15 Aug The Importance of a Social Circle during Recovery
Part of your support system
One primary benefit of having a healthy social circle in your life as you navigate recovery from addiction is that it can serve as a strong part of your support system. A support system is vital to helping you remain accountable, keeping you away from temptations to use, and reminding you of your strengths when you feel a lack in confidence.
Spend less time focusing on your own concerns
While of course it’s important to be mindful of the stresses that you encounter during recovery—and what might trigger a relapse—you can’t spend all of your time focusing on these stresses. Spending time with friends who serve as positive influences will help you to escape the narrow world of your own concerns and will help to put the things causing you stress into perspective.
Choosing to seek treatment for your addiction can leave you feeling alienated from the group of fellow users that you are used to spending so much of your time with. When you build a circle of friends that is just as dedicated to your sobriety as you are, spending time with them will help you to feel included once again, which is crucial to rebuilding your own identity and feeling as though you are a part of society once again. You’ll steadily grow into of a social circle that promotes sobriety, instead of one that inhibits it.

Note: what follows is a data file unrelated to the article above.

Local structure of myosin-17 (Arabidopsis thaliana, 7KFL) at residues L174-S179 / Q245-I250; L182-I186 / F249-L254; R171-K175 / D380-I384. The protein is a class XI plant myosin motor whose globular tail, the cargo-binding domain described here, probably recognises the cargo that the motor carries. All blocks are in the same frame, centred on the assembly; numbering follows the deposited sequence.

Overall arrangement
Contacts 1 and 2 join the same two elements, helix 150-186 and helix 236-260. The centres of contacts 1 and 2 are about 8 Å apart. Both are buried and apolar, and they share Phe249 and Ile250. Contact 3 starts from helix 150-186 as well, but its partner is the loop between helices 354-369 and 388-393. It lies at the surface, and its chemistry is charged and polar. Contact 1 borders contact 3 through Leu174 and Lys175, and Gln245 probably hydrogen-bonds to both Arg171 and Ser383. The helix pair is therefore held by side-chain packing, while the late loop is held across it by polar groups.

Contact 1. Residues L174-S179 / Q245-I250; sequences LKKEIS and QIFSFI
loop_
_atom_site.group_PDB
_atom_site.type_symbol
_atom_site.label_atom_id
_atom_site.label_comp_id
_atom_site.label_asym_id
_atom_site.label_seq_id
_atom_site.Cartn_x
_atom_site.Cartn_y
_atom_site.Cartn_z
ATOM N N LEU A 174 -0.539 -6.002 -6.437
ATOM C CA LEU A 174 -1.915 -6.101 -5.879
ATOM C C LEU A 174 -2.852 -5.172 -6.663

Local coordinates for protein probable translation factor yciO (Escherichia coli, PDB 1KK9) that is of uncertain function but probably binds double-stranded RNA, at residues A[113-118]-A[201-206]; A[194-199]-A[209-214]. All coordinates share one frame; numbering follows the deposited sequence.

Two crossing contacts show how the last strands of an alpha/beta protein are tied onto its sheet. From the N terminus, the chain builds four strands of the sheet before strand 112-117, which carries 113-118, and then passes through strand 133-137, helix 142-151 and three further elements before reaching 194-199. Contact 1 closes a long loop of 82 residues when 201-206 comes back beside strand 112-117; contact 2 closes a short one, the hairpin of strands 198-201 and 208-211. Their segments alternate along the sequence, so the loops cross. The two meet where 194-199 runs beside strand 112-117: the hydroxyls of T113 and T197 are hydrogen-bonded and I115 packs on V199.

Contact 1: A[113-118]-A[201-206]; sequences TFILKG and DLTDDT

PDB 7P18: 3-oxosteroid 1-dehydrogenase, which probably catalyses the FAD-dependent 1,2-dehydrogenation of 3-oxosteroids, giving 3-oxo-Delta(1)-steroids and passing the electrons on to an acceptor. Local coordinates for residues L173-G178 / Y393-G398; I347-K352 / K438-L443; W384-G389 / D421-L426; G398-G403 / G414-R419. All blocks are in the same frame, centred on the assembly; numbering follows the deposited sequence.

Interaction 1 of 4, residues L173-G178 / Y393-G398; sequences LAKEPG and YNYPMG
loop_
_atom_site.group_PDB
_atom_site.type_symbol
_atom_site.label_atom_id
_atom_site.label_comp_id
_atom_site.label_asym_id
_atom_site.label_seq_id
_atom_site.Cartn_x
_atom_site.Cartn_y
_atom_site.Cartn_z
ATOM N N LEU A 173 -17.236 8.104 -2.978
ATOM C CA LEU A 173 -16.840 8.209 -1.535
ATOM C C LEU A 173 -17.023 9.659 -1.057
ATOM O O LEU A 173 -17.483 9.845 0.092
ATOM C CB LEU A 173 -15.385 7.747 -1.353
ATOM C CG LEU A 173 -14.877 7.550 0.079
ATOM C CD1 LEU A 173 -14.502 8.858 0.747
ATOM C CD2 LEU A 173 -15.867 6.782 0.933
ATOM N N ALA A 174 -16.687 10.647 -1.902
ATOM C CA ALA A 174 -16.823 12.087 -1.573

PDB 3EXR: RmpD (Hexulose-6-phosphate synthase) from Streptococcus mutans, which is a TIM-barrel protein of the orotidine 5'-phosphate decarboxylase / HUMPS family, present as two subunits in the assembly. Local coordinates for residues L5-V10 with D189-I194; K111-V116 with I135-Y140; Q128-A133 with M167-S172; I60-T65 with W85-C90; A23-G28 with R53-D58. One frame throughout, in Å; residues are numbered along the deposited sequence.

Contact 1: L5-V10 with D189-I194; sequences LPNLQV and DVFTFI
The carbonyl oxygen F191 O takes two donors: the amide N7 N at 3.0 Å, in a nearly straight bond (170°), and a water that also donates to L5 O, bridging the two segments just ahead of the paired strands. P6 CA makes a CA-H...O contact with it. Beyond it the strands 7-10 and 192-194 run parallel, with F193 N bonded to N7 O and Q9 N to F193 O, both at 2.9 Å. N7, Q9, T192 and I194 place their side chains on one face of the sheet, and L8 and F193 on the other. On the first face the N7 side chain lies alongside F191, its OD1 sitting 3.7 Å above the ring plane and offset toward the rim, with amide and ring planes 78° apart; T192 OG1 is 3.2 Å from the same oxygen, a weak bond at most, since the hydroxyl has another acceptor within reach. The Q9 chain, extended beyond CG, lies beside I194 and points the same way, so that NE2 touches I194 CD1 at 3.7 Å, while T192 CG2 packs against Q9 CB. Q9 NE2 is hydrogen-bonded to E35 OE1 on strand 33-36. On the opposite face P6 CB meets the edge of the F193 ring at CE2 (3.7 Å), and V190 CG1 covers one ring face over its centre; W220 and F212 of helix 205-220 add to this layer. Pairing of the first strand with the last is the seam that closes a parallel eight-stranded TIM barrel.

Higher quality of life
Studies have shown time and time again that both the quantity and the quality of your social connections has a major influence on your overall happiness. Establishing a strong and positive social circle that includes deep, meaningful relationships, then, will contribute to your overall happiness. When you are enjoying a happier life and feel fulfilled by having a strong social circle, you are less likely to seek relief or pleasure in substance use.
Ally Keenan is a University of Utah graduate and currently works as a Clinical Social Worker and Substance Use Disorder Counselor. Ally started her career in 2009 working in adolescent residential treatment as an assistant program director. Since 2010, she has worked as a clinician with individuals suffering from addictions, chemical dependency, and co-occurring mental health disorders in both the Intensive Outpatient and Residential treatment capacities. Ally currently serves on the board as vice-president of the non-profit foundation Recovery Outreach; a 501(c)(3) organization created to help fund treatment for individuals suffering from addiction and lacking the financial resources to afford it. In 2010, she took the opportunity to incorporate her passion for animals, and their powerful healing nature, into her work through the Equine Assisted Growth and Learning Association (EAGALA). She truly enjoys facilitating Equine Psychotherapy, and life-skills sessions, as a form of experiential therapy.